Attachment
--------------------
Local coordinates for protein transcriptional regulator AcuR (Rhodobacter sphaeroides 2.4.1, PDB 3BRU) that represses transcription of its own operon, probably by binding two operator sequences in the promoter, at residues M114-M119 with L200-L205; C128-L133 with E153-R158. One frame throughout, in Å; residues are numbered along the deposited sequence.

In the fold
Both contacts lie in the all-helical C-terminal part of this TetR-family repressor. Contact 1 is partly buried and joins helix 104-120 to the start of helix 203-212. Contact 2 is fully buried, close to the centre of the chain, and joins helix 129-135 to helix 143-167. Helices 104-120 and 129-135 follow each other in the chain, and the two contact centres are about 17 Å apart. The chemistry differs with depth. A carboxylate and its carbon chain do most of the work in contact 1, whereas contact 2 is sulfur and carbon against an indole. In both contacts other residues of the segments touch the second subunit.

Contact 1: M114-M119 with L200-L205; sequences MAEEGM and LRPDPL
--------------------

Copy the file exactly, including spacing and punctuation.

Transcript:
Local coordinates for protein transcriptional regulator AcuR (Rhodobacter sphaeroides 2.4.1, PDB 3BRU) that represses transcription of its own operon, probably by binding two operator sequences in the promoter, at residues M114-M119 with L200-L205; C128-L133 with E153-R158. One frame throughout, in Å; residues are numbered along the deposited sequence.

In the fold
Both contacts lie in the all-helical C-terminal part of this TetR-family repressor. Contact 1 is partly buried and joins helix 104-120 to the start of helix 203-212. Contact 2 is fully buried, close to the centre of the chain, and joins helix 129-135 to helix 143-167. Helices 104-120 and 129-135 follow each other in the chain, and the two contact centres are about 17 Å apart. The chemistry differs with depth. A carboxylate and its carbon chain do most of the work in contact 1, whereas contact 2 is sulfur and carbon against an indole. In both contacts other residues of the segments touch the second subunit.

Contact 1: M114-M119 with L200-L205; sequences MAEEGM and LRPDPL